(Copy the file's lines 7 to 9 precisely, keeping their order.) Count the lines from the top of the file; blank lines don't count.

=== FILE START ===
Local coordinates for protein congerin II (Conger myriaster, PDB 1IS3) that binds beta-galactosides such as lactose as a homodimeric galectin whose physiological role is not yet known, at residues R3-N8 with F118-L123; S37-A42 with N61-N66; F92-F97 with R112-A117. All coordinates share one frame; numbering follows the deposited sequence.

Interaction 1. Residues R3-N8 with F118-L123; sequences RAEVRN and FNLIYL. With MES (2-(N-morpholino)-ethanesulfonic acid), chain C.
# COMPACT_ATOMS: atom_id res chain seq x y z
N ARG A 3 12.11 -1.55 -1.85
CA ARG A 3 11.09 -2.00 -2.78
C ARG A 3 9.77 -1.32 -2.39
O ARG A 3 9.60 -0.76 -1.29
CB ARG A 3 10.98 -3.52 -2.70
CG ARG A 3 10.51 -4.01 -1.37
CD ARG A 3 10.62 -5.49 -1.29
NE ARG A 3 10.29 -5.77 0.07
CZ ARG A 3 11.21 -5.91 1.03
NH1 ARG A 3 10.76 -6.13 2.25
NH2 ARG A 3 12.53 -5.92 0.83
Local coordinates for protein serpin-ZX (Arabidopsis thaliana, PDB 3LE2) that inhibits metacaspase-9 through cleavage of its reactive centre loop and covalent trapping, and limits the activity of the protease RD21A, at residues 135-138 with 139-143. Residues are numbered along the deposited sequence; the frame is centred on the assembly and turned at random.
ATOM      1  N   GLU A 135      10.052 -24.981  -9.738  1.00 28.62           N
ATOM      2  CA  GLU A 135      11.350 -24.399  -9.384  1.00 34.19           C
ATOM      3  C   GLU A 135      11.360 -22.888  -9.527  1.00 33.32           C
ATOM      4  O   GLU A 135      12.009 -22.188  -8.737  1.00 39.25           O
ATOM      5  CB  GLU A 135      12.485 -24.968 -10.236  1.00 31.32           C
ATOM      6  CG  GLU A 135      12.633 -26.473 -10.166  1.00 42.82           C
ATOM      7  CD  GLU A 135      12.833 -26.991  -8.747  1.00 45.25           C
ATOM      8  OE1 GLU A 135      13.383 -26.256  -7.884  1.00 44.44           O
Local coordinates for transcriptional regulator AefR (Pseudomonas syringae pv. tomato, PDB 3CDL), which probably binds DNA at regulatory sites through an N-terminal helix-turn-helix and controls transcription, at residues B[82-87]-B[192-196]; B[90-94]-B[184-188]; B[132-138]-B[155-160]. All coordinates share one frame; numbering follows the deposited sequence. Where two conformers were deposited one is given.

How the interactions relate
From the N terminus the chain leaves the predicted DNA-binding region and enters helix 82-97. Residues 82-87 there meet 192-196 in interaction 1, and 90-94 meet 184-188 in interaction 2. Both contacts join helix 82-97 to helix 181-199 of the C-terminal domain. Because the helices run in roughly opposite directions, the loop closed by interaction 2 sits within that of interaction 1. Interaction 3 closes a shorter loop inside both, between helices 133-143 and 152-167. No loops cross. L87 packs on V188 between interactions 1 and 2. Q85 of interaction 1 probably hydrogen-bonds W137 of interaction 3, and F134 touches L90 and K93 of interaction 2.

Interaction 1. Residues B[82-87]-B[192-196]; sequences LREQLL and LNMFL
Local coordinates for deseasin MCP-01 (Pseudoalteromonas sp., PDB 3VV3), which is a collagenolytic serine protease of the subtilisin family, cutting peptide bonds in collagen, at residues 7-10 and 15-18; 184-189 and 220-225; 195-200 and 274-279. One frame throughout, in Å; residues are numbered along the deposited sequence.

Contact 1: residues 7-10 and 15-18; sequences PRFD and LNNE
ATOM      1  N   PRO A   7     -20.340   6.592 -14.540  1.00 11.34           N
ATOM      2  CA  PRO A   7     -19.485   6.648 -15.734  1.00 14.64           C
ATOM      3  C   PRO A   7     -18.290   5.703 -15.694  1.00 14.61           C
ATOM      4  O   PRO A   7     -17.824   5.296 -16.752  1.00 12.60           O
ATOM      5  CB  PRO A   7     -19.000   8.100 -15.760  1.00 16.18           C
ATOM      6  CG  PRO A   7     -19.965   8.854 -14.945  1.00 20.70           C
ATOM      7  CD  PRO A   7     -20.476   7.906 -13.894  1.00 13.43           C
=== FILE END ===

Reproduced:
O ARG A 3 9.60 -0.76 -1.29
CB ARG A 3 10.98 -3.52 -2.70
CG ARG A 3 10.51 -4.01 -1.37